Scientists have a new secret weapon in their quest for a steel coating that effectively fights corrosion without using toxic compounds.
It’s graphene, which is fast showing its worth in a wide range of leading-edge coatings technologies.
Photos: University at Buffalo
|A graphene-based coating under development at the University at Buffalo keeps a piece of steel rust-free (foreground), in stark comparison with a rusted sheet of steel (background).|
University at Buffalo researchers have announced “significant progress” on creating a graphene-based coating that keeps rust at bay longer than conventional protective coatings that contain toxic hexavalent chromium.
In the scientists’ first experiments, pieces of steel coated with the high-tech varnish remained rust-free for only a few days when immersed continuously in saltwater, an environment that accelerates corrosion.
But by adjusting the concentration and dispersion of graphene within the composite, the researchers increased to about a month the amount of time the treated steel can survive in brine.
Because brine is an extremely harsh environment, the coated steel's survival time in the real world would be many times longer, the team says.
The material's hydrophobic and conductive properties may help prevent corrosion, repelling water and stunting the electro-chemical reactions that corrode metal, said Assistant Professor Sarbajit Banerjee, PhD, a materials chemist.
Banerjee is leading the research with doctoral student Robert Dennis, who discusses the project in a video interview.
Patent Application, Support
The team’s next step is to use a $50,000 grant from the New York State Pollution Prevention Institute to enhance the coating’s durability and finish quality, the university reports.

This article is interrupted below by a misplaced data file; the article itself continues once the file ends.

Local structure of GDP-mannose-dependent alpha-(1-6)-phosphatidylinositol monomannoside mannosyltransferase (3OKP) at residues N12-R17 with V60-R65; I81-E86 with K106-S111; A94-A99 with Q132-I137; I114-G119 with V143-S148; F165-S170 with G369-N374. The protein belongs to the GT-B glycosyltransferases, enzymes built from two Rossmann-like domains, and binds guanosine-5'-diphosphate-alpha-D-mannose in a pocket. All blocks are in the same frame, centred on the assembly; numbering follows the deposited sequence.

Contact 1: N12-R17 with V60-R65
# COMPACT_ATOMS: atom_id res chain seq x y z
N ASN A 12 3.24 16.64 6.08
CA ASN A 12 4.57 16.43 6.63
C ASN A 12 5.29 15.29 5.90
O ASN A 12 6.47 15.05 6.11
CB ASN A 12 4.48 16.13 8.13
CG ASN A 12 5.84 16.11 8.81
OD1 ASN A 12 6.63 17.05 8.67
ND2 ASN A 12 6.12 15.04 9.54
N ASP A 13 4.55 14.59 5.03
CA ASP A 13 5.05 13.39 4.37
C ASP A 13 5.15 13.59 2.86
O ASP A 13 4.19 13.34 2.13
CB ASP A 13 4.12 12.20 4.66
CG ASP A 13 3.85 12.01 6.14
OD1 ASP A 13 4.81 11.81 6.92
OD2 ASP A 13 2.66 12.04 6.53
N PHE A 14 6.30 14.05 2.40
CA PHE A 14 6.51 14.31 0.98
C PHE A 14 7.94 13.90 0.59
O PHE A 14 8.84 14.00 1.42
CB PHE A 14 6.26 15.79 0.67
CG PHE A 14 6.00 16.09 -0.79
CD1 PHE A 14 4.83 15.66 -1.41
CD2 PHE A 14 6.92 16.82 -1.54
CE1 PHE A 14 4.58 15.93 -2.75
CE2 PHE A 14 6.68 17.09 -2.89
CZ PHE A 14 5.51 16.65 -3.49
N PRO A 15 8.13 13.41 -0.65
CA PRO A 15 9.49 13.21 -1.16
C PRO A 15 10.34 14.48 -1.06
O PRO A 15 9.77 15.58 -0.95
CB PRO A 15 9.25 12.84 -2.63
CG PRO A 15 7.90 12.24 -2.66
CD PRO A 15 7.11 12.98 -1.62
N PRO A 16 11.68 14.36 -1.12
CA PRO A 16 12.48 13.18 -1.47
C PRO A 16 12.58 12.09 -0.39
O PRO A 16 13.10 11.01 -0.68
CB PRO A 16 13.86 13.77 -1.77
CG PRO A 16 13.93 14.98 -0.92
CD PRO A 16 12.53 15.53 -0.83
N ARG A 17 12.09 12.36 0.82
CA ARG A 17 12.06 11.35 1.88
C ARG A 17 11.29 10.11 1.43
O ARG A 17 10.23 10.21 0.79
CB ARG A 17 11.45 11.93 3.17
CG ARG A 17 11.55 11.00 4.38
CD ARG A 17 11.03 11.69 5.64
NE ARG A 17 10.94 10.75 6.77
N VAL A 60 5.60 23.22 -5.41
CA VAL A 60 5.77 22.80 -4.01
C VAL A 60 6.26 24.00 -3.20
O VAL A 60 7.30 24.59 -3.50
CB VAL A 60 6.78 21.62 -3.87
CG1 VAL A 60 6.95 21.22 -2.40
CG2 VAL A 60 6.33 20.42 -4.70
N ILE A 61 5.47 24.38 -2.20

“The development of an environmentally friendly alternative to hexavalent chromium would truly revolutionize this sector,” said Anahita Williamson, PhD, the institute’s director.
|Three solutions for rust-proofing steel contain varying amounts of graphene. The research could produce less toxic, more effective protective coatings.|
“The metals plating industry identified this as a high-priority research project, and NYSP2I is excited to support UB researchers in their efforts to develop solutions.”
Global steel producer Tata Steel is also supporting the work, as the scientists test larger and larger samples, Banerjee said.
The university has applied for a patent on the coating. Tata Steel would also share in those rights.
“UB has been one of our choices for cutting-edge coatings technology development on steel substrate," said Debashish Bhattacharjee, PhD, Tata Steel's group director for Research, Development and Technology.
‘A Chance to Reinvent’
Bringing the coating to the market could benefit public health and save jobs, the researchers say.
“Our product can be made to work with the existing hardware of many factories that specialize in chrome electroplating, including job shops in Western New York that grew around Bethlehem Steel,” Banerjee said.
“This could give factories a chance to reinvent themselves in a healthy way in a regulatory environment that is growing increasingly harsh when it comes to chromium pollution."
Graphene, the thinnest and strongest material known, has flexed its muscle in coatings research before.
The focus of the 2010 Nobel Prize for Physics, graphene consists of a single layer of carbon atoms linked in a honeycomb-like arrangement. The flake of carbon can conduct heat, electricity and copper.
“Graphene is stronger and stiffer than diamond, yet can be stretched by a quarter of its length, like rubber. Its surface area is the largest known for its weight,” said Andre Geim, one of two Nobel Prize winners recognized for their graphene research.
In the coatings world, graphene was recently crowned the key ingredient in the thinnest coating ever for protecting metals from corrosion. It has also shown promise as a super-slick antifouling and has even demonstrated potential to harvest energy from flowing water.